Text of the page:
Director: Bernard Rose
Stars: Tony Todd, Virginia Madsen, Xander Berkeley
The Candyman, a murderous soul with a hook for a hand, is accidentally summoned to reality by a skeptic grad student researching the monster’s myth.
Candyman came out at just the right time in my life. I was 12 years old and recently became enamored with the horror genre. I spent a lot of time going through the major slasher franchises such as Friday the 13th and Nightmare on Elm Street and from the trailers it seemed that Candyman was a movie that spoke to those interests. I watched Candyman in absolute awe, realizing for the first time that THIS was a horror film, THIS is what real horror is. I’ve watched the movie many many times since then and each time I’ve found something new to appreciate about Candyman.
The Horror Slasher
Here’s a clip of Siskel & Ebert discussing Candyman upon its release in 1992:
[su_youtube url=”http://youtu.be/_UAkB_cogCg” width=”560″ height=”320″] Satyajit Ray[/su_youtube]
While Siskel wasn’t a huge fan of the film beyond its premise, Ebert appreciated most of it. They both referred to the fact that it felt like there aas an attempt to make Candyman the next big slasher villain on par with Jason or Freddy. Ebert, at least, watched the film with the mindset of it being a slasher. The fact that he enjoyed it is pretty startling given how the two men felt about other slasher films.
[su_youtube url=”http://youtu.be/Iz2N6BMOsyQ” width=”560″ height=”320″] Satyajit Ray[/su_youtube]
Yes, Candyman did become a slasher villain bu the time the sequels came along, but I never felt that about the original Candyman. There is plenty of gore in the movie but the title character doesn’t appear onscreen until halfway through and only kills two people. The movie is about a scholar, Helen Lyle (Virginia Madsen) working on a thesis about urban legends, specifically Candyman. She learns that Candyman supposedly lives in Chicago’s notorious housing development Cabrini-Green and investigates. She learns of the murders attributed to Candyman, developing an idea of how the people of Cabrini-Green have attributed the horrors of their daily lives to a mythological evil. The horror of the first half or the movie is of learning the bad things that Candyman supposedly did, such as breaking into a woman’s apartment and butchering her or eviscerating a young boy in a public bathroom. These people didn’t even have to go through the seemingly prequisite “look in the mirror and say his name 5 times” routine to meet their ends.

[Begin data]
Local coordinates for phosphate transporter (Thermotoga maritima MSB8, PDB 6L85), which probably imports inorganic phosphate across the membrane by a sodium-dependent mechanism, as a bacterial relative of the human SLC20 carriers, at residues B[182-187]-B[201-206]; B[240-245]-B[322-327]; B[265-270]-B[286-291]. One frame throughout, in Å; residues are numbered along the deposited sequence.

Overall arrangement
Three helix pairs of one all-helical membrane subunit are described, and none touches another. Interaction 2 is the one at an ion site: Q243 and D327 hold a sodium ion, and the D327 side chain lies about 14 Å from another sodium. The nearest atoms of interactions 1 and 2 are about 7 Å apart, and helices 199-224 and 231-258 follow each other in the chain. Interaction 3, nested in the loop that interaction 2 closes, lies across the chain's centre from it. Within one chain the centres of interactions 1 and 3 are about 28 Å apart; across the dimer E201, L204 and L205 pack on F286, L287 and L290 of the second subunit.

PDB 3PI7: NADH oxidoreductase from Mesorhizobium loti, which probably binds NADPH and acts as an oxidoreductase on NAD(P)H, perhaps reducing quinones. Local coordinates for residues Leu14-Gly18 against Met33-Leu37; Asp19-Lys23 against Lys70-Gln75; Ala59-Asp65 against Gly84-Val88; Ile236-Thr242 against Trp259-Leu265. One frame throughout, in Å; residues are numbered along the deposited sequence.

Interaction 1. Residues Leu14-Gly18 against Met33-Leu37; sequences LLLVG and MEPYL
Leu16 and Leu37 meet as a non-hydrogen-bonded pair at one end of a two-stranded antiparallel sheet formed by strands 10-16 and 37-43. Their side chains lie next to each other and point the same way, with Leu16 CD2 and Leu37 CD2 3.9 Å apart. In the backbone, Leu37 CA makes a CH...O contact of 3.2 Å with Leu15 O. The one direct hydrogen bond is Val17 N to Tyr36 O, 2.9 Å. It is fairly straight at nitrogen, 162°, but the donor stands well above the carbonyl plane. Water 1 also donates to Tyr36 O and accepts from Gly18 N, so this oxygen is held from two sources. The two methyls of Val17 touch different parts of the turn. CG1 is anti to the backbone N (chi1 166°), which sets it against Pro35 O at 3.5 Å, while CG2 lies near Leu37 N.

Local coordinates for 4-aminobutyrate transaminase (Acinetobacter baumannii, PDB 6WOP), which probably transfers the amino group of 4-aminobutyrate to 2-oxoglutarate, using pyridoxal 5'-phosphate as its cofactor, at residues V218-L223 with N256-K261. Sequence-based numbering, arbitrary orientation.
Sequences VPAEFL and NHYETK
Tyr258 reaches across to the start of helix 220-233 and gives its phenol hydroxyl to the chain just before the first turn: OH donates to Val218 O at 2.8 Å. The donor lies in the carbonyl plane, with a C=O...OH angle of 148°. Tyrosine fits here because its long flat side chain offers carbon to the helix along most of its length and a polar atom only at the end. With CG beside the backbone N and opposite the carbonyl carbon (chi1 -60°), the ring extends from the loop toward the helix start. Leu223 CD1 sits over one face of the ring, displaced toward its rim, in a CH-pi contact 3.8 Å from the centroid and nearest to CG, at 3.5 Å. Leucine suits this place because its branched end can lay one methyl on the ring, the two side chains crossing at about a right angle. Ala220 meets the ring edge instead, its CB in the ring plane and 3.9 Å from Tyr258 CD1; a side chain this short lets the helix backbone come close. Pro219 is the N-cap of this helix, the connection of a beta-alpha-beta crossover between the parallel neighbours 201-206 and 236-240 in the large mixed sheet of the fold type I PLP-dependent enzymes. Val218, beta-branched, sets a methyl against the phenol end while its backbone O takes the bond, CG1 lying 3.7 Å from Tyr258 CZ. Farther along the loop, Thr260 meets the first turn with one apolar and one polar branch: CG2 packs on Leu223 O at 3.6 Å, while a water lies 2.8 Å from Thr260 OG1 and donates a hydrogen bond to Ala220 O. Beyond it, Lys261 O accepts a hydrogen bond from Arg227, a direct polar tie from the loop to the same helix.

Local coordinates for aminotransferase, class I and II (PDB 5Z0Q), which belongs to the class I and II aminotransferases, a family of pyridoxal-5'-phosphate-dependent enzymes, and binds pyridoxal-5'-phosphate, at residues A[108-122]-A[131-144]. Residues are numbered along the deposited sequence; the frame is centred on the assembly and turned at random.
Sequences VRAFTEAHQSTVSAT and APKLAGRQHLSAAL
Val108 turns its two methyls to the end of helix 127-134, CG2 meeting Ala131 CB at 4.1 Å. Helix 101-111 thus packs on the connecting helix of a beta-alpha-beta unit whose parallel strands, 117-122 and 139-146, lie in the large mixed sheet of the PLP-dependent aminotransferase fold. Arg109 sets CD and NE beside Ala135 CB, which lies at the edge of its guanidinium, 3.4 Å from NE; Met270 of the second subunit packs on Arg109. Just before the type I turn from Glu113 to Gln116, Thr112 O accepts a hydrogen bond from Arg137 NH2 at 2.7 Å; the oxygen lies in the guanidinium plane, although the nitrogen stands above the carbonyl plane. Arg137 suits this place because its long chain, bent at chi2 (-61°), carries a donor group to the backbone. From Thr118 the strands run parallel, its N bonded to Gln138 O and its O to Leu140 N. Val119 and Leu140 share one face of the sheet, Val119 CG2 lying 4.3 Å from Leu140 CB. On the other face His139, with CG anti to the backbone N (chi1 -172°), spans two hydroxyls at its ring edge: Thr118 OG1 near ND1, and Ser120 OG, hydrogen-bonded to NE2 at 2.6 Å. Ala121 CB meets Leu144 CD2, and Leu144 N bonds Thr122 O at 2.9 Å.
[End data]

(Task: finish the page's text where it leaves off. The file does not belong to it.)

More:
There is a point in the movie where Helen’s investigation seems to be completed and she believes she discovered and helped the police put away the man responsible for Candyman’s murders. The story takes a sudden sharp turn as Helen meets the real Candyman, passes out and then suddenly wakes up back in Cabrini-Green, soaked in blood and accused of kidnapping and murder. Candyman begins haunting her live now because, well….
Candyman is about urban legends and does a far better job with the topic than most films. Its a shame that the 1997 piece of shit Urban Legends is the one often cited when dealing with the topic when Candyman was a million times more superior. While most movies about urban legends are content to point out things society thinks are real and then make a movie of asking “what if this really happened,” Candyman creates its own urban legend, fashioning the tale of its lead character after existing campfire myths like Bloody Mary. Instead of asking “What if?” Candyman examines what an urban legend is, how it develops and the purpose it serves in our society.
The reason Candyman appears is because Helen has discovered the criminal responsible for Candyman’s murders, exposing that Candyman does not exist with her examination of urban legends. The turth is that Candyman exists only as long as people believe that he exists. he serves a very vital purpose to the people of Cabrini-Green. If she exposes that Candyman is a fiction there is nothing to fill that social need – unless Helen is willing to fill that void herself.
Spoiler Alert but the true nature of Helen’s fate at the end of the film is something I never fully grasped until this most recent viewing. You see, all this time I though that, in the the context of the story at least, Candyman really existed and was murdering people, taking Helen down with him. the truth is, he is an idea – a fearful concept who only exists in people’s very real imaginations. Graffiti on the walls establish Candyman’s “existence” and his purpose. Helen is set to become a dark urban legend like Candyman, but sacrifices herself instead to rescue a baby trapped beneath a bonfire. The final shot of the film is of the graffiti in Cabrini-Green again but the Candyman imagery is gone, now replaced with a picture of Helen as this flaming angel. One urban legend about this murderer is replaced with a new urban legend about this fiery savior.
But what purpose does the urban legend serve?